"World Bank’s New Climate Strategy: Keep Financing Coal, Just Don’t Call It A Coal Plant"
by Nicole Ghio
With the release of its “Turn Down the Heat” report, it seemed the World Bank was finally ready to take the climate crisis seriously.
But while the World Bank may hate climate change, it still loves funding dangerous coal projects that destroy local communities and contribute to global warming. Now that it has come out openly with its concerns for climate it has to hide all that pesky coal lending.
Thus its new and creative way to make its rhetoric and actions match up — just don’t call it a coal plant!
Let me explain. The World Bank’s International Finance Corporation (IFC), along with the European Bank for Reconstruction and Development (EBRD) and several other international finance institutions (IFIs), are planning to finance roughly $4 billion of the $13 billion Oyu Tolgoi gold and copper mine. Outwardly, this is not a coal project — it’s just a huge destructive mine causing an uproar with local herders who filed a formal complaint challenging the project. But here’s the rub: After four years, the investor agreement explicitly requires the construction of a huge, dirty, new 450- 750 MW coal plant to power the mine.
And this is where things get really fun. The World Bank is required to consider “associated facilities” when it finances projects. So even though the coal plant is clearly part of the project, the World Bank has pretended it wasn’t. That way it doesn’t have to follow its own rules for approving coal projects. Because after all, climate change is serious and the World Bank hates it.
Just how bad was this blatant attempt to flout the rules? Well, had the Bank considered this a coal plant, the institution’s “coal guidance” (the Strategic Framework on Development and Climate Change) would have required a panel of experts to analyze the project with a specific mandate to explore low-carbon alternatives. But the project’s contract explicitly requires a coal plant after four years. Why bother to analyze low carbon alternatives if you are contractually obliged to build a coal plant?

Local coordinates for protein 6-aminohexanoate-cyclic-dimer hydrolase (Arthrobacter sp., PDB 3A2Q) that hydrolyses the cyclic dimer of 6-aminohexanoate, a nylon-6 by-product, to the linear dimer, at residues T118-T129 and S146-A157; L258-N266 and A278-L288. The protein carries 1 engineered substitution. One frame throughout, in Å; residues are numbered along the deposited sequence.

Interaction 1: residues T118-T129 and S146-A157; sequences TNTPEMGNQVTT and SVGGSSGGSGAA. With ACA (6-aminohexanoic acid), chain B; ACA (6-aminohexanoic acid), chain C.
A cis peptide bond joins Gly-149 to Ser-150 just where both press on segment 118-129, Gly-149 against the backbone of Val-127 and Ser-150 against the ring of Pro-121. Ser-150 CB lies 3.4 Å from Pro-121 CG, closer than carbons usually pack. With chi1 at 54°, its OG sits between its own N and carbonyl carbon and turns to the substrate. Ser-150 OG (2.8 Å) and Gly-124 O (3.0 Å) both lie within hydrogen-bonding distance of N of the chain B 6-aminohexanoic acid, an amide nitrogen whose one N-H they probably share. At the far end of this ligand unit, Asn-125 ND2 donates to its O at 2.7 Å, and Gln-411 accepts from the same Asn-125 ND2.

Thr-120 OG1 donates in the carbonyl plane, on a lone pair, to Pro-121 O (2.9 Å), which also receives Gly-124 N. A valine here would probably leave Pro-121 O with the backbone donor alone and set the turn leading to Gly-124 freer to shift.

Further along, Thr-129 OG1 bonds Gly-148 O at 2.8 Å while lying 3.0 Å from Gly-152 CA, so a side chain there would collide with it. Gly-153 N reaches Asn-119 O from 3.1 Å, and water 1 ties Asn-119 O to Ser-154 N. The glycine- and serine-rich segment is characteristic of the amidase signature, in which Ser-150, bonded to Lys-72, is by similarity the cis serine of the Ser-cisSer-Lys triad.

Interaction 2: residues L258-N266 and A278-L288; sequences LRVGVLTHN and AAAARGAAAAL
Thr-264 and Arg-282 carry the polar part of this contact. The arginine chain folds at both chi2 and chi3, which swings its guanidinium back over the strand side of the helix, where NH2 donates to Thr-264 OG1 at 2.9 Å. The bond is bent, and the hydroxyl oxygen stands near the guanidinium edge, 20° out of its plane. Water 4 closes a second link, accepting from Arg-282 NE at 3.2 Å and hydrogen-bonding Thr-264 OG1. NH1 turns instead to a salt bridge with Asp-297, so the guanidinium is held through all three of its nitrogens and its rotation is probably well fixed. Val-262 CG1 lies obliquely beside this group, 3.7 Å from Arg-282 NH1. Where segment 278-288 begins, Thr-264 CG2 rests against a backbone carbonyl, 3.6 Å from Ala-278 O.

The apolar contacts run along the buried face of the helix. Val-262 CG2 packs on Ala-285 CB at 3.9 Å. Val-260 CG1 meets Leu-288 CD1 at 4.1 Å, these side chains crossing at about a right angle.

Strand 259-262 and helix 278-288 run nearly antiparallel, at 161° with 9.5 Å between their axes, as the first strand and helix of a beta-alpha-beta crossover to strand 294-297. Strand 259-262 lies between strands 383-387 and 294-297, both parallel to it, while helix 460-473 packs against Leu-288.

Ironically enough, the project documents do mention wind, but fail to analyze it, or any other source, as a viable alternative. And yes, wind is viable in Mongolia, very viable. In fact, Mongolia is not only trying to ramp up wind to combat severe pollution, a recent New York Times piece even cites this very project as ripe for wind development. It might make you laugh if it first didn’t make you want to cry.
Had the Bank bothered to assemble an expert panel, someone would have noticed that a number of violations were happening. (You can see our assessment here). In fact, they may have even found clean energy alternatives that the Bank could push for, or even finance. Heaven forbid! But maybe they didn’t want anyone digging into the details because exposing this dirty project would be squarely at odds with Dr. Kim’s attempt to lead on climate.
When the World Bank released its “Turn Down the Heat” report, Bank President Dr. Jim Yong Kim said it should “shock us into action.”
The real shocker is just how far the institution will go to hide its support for a dirty coal plant. With the Kosovo coal project already causing extreme controversy, our patience is wearing thin. Dr. Kim needs to make good on his rhetoric and move the World Bank beyond coal, now.
Nicole Ghio is a campaign liaison at the Sierra Club.